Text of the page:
Trace element composition of silicate inclusions in sub-lithospheric diamonds from the Juina-5 kimberlite: Evidence for diamond growth from slab melts Journal Article uri icon

DCO ID 11121/4918-5557-7954-5328-CC

is Contribution to the DCO

  • YES

year of publication

  • 2016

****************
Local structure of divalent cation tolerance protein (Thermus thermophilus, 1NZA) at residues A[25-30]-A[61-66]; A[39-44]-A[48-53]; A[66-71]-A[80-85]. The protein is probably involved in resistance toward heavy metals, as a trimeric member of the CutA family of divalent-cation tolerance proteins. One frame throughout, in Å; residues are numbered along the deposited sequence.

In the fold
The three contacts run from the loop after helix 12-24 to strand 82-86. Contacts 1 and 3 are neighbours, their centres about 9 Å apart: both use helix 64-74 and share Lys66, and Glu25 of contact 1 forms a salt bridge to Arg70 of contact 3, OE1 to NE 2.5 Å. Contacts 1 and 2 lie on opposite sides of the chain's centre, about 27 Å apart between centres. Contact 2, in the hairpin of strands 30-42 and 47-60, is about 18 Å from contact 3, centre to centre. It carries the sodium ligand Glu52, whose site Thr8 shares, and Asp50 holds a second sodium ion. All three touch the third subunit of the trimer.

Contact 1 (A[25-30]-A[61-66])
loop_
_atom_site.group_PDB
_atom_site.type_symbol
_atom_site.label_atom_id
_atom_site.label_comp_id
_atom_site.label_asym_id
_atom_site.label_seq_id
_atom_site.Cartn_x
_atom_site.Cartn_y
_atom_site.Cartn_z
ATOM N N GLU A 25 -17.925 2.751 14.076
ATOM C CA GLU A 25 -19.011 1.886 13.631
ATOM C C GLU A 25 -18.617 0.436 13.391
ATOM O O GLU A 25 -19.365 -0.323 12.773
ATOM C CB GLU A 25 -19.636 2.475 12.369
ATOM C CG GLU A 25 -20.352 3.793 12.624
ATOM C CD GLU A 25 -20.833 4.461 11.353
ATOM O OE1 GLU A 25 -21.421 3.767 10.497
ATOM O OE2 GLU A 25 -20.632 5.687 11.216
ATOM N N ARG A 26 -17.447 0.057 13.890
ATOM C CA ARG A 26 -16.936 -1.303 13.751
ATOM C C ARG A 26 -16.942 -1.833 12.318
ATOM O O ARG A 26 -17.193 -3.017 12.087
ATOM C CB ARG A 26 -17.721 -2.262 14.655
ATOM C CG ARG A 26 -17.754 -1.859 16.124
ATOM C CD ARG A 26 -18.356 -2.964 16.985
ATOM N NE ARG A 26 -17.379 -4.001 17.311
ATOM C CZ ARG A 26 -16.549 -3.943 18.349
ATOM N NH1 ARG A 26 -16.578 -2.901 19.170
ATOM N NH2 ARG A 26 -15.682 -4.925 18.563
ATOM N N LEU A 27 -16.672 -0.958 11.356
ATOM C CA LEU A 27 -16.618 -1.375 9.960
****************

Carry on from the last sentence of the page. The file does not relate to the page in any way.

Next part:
• The trace element compositions of inclusions in sub-lithospheric diamonds from the Juina-5 kimberlite, Brazil, are presented. Literature data for mineral/melt partition coefficients were collated, refitted and employed to interpret inclusion compositions. As part of this process an updated empirical model for predicting the partitioning behaviour of trivalent cations for garnet–melt equilibrium calibrated using data from 73 garnet-melt pairs is presented. High levels of trace element enrichment in inclusions interpreted as former calcium silicate perovskite and majoritic garnet preclude their origin as fragments of an ambient deep mantle assemblage. Inclusions believed to represent former bridgmanite minerals also display a modest degree of enrichment relative to mantle phases. The trace element compositions of ‘NAL’ and ‘CF phase’ minerals are also reported. Negative Eu, Ce, and Y/Ho anomalies alongside depletions of Sr, Hf and Zr in many inclusions are suggestive of formation from a low-degree carbonatitic melt of subducted oceanic crust. Observed enrichments in garnet and ‘calcium perovskite’ inclusions limit depths of melting to less than ~ 600 km, prior to calcium perovskite saturation in subducting assemblages. Less enriched inclusions in sub-lithospheric diamonds from other global localities may represent deeper diamond formation. Modelled source rock compositions that are capable of producing melts in equilibrium with Juina-5 ‘calcium perovskite’ and majorite inclusions are consistent with subducted MORB. Global majorite inclusion compositions suggest a common process is responsible for the formation of many superdeep diamonds, irrespective of geographic locality. Global transition zone inclusion compositions are reproduced by fractional crystallisation from a single parent melt, suggesting that they record the crystallisation sequence and melt evolution during this interaction of slab melts with ambient mantle. All observations are consistent with the previous hypothesis that many superdeep diamonds are created as slab-derived carbonatites interact with peridotitic mantle in the transition zone.


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